- Associated Press - Saturday, October 25, 2014

ROLLING MEADOWS, Ill. (AP) - A few raindrops fell while local officials made speeches at the Emily’s Prairie dedication ceremony in Rolling Meadows.

Then Pete Jackson took the podium.

As he spoke about the prairie’s namesake — his 18-year-old daughter, Emily Jackson, who died in 2006 after taking OxyContin pain medication — a ray of sunshine pushed through the clouds and lit up the colorful, new prairie behind him.

“It was like it was on cue,” said Ty Lagoni of Barrington, a former Rolling Meadows environmental committee co-chairman who attended the Sept. 21 event. “It was beautiful.”

Emily’s Prairie is the product of a three-year vision by Jackson, Lagoni, the city of Rolling Meadows and a group of local environmentalists to restore a quarter-acre teasel- and buckthorn-covered site along Salt Creek. The site is along the walking path behind Rolling Meadows High School, near the bridge on Barker Avenue.

Jackson, a biologist and Arlington Heights resident, has done similar volunteer projects at the Deer Grove Forest Preserve near Palatine. So when he and Lagoni came across this Rolling Meadows parcel in 2011, they viewed it as a nice but ambitious Earth Day project for the city. It wasn’t going to be Emily’s Prairie.

But then Jackson started to spend hours each week at the site — for two years. It was in the shadow of Emily’s high school, where she had graduated a few months before her death.

Sometimes Jackson showed up alone at the prairie after work to weed and plant, when he wasn’t leading a group of volunteers or scouts. He often would be down on his hands and knees, carefully clearing away weeds from the budding new native prairie plants. He nurtured them, to make sure they were taking hold where invasive nonnative weeds once ruled.

As he worked, Jackson often thought about his daughter, the walks they took together through suburban prairies, and how much she loved the blooming flowers and plants.

So last year, Jackson decided to ask the Rolling Meadows leaders for permission to name the site Emily’s Prairie. They immediately said yes.

“I hope that it can be something that other people who might have lost someone, who are hurting, they can come to this place once in a while and see what’s blooming, and it’ll be therapeutic,” Jackson said. “It’s been therapeutic for me.”

Emily died eight years ago from respiratory depression caused by a single OxyContin pill. Emily had been at a cousin’s house after a family funeral, and the teens raided the medicine cabinet and found a bottle of old pain killers prescribed to her uncle. Emily took one, went to sleep that night and never woke up.

Since her death, Jackson has become an advocate for preventing prescription pain medicine addiction and deaths. His group, Advocates for the Reform of Prescription Opioids, is part of the nationwide Fed Up! coalition that will rally in Washington, D.C., this weekend for more government oversight of opioid pain medications, which are frequently abused. The cause is gaining momentum and political support, including from suburban U.S. Rep. Jan Schakowsky, who participated in last year’s rally.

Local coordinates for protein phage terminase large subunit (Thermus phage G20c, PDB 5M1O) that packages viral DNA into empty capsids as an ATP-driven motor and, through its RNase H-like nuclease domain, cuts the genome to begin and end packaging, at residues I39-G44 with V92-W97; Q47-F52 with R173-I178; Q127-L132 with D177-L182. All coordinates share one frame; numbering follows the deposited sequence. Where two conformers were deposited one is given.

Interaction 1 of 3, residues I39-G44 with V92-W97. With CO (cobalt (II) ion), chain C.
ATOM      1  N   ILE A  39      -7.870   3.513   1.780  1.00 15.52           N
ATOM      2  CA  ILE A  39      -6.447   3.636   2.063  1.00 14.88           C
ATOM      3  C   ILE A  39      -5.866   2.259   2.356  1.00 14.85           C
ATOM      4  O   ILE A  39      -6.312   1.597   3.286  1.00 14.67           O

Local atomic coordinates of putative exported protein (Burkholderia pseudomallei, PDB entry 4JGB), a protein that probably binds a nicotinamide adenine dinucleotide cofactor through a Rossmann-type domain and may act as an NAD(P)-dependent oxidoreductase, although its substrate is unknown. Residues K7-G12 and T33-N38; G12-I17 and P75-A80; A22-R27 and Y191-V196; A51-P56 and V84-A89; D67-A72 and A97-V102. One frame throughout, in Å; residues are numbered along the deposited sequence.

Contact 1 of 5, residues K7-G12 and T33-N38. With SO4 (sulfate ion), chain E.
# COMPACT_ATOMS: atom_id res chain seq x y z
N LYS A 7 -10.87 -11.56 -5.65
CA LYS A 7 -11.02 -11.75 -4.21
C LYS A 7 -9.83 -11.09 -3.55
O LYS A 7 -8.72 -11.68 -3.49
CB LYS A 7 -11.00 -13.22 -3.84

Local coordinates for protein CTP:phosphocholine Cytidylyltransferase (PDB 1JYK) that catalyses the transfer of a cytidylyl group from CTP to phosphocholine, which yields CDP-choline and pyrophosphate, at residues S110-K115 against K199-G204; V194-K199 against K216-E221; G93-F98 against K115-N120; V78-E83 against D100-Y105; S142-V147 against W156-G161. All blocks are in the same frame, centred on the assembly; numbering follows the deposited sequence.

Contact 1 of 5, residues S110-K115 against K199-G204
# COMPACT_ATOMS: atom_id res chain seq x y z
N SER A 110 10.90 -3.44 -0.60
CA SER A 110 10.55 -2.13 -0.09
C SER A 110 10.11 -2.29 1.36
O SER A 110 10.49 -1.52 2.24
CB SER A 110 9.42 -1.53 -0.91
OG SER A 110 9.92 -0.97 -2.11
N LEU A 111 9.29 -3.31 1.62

“There are people who need pain killers, no question,” Jackson said. “But we are opioid-crazed in this country. We feel the administration gives it a lot of lip service … but we are losing 17,000 people a year to pain killers, according to the CDC (Centers for Disease Control and Prevention).”

Just as Jackson has high hopes for action to reduce deaths from prescription pain medication, he also hopes his Emily’s Prairie project will expand. If he can secure additional funds, Jackson might add things like a walking path down to Salt Creek, or more educational signs about the plantings.

He hopes the adjacent schools will use Emily’s Prairie for educational purposes, and maybe students can help maintain it or use it as inspiration for other projects.

Jackson said he was happy to do something positive for the community and, in turn, himself. He feels like Emily is part of the project now.

“We’re a team. She’s the inspiration, and I do the legwork,” he said. “It’s better than going to the cemetery. It’s more positive and uplifting. The cemetery, for me, is sadness. The prairie is a positive place.”

During the dedication ceremony, Rolling Meadows Mayor Tom Rooney said that as people learn the story of Emily’s life and death, they’ll think about her each time they walk or bike past her prairie.

Lagoni praised Jackson for taking a piece of land that was “biologically dead” and turning it into something useful, beneficial and beautiful.

“He made a great idea into a really, really special one,” Lagoni said. “What a great tribute to her.”

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Source: (Arlington Heights) Daily Herald, http://bit.ly/1rpYRiG

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Information from: Daily Herald, http://www.dailyherald.com

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